Roll Out the Red Carpet

A group of admiring locals is set to salute country legend Buck Owens with a birthday bash

With his diverse stylistic forays, and his penchant for driving twang-rock beats, Owens set himself apart in the early '60s as a catalyst for a new country style emanating from the West Coast. For those who try to characterize Owens as a limited honky-tonk artist, they simply need listen to his Bakersfield revamp of the Drifters' "Save the Last Dance for Me" or Chuck Berry's "Memphis." Certainly no one in country music ever received a more convincing stamp of rock 'n' roll approval than Owens. At the height of their fame in the mid-'60s, the Beatles sang his praises, even including one of Owens' signature songs, "Act Naturally" (penned by Johnny Russell and Vonie Morrison), on the soundtrack to Help!.

Of course, no Buck Owens tribute would be complete without a nod to the work of his guitarist Don Rich. One of the unheralded heroes of country music, Rich's punchy picking and train-whistle harmony were integral in the development of the "Bakersfield Sound." His musical partnership with Owens lasted nearly two decades, ending with his death in a 1974 motorcycle accident. Despite his untimely demise, Rich still casts a long shadow.

"Don Rich has been a big influence on a lot of people," says White. "If you listen to Greg's [Swanholm] playing, he's kind of a cross between Luther Perkins and Don. Jim Beach as well. Really, there's a lot of people who have been influenced by that style."

Back to the streets of Bakersfield: Owens during his late '80s comeback.
Back to the streets of Bakersfield: Owens during his late '80s comeback.
Second fiddle to no one: A "young Buck" in an early Capitol Records photo.
courtesy of Buck Owens Production Co.
Second fiddle to no one: A "young Buck" in an early Capitol Records photo.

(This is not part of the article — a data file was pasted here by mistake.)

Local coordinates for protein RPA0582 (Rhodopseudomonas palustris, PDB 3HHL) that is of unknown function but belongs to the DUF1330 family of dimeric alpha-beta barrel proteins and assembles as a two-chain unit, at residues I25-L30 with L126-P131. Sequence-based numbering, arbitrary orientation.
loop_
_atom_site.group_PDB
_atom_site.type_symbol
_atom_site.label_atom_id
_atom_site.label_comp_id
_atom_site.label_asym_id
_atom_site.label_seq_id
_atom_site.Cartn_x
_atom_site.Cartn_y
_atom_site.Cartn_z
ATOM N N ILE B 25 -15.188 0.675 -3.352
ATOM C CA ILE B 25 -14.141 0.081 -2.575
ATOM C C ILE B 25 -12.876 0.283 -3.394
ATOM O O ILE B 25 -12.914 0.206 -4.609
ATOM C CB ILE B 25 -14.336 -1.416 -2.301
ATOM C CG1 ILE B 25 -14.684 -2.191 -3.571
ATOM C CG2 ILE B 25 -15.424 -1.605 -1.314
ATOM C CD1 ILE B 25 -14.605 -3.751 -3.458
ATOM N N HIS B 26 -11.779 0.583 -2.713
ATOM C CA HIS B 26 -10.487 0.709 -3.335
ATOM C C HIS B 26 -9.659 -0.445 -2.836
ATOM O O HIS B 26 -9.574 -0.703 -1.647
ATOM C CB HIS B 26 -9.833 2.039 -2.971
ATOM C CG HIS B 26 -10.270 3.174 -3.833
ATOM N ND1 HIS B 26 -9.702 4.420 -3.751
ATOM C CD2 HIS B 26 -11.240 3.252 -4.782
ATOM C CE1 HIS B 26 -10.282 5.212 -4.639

The Buck Owens birthday tribute has the potential to become a watershed for Tempe's music scene, bringing together artists with a sense of clarity and purpose that few events or causes have been able to muster. Aside from the main focus, the concert promises to unfold a number of smaller, but no less interesting, story lines.

Peacemakers front man Roger Clyne, known for his Southwestern pop ditties, will take a stab at performing straightahead country, singing lead on a quartet of Owens classics including "Tiger by the Tail" and "Hello Trouble." The show will also feature a rare performance from the Grievous Angels' Russ Sepulveda and Dan Henzerling, who have not appeared locally for close to a year. For musical mavens, the show promises to be especially memorable as it will pay equal tribute to Owens' legendary backing band, the Buckaroos. The highlight is a sure-to-be-dazzling dual steel guitar setup, featuring Haywire's John Rickard and Sleepwalker (and Grievous Angels) member Jon Rauhouse.

For White, the Owens tribute represents the first in what he hopes will be a series of shows that will celebrate other country giants. "We want this whole thing to be a nod to the traditional country veterans that you don't hear a lot of on the radio. A George Jones, an Ernest Tubb, a Merle Haggard, whoever. I think a lot of people will be into that."

After several hours of rehearsing, the musicians sit down to commiserate over beer and wings. After recapping the practice and making plans for the next session, the talk slowly turns to other things: amplifiers, pickup trucks, weekend plans. Eventually, the flannel-wearing crew packs up its old guitars and amplifiers into wellworn cases and heads out into the night.

While these earnest locals may not perform in matching Nudie suits, or play silver sparkle Telecasters, they're doing their best to ensure that the spirit and sound of Buck Owens, Don Rich, the Buckaroos and Bakersfield twang remain very much alive. -- Bob Mehr

A Salute to Buck Owens, featuring members of the Peacemakers, Flathead, Dialectrics, Grievous Angels, Pistoleros, Revenants, Haywire and others, is scheduled for Wednesday, August 11, at Balboa Cafe in Tempe. Showtime is 8 p.m.

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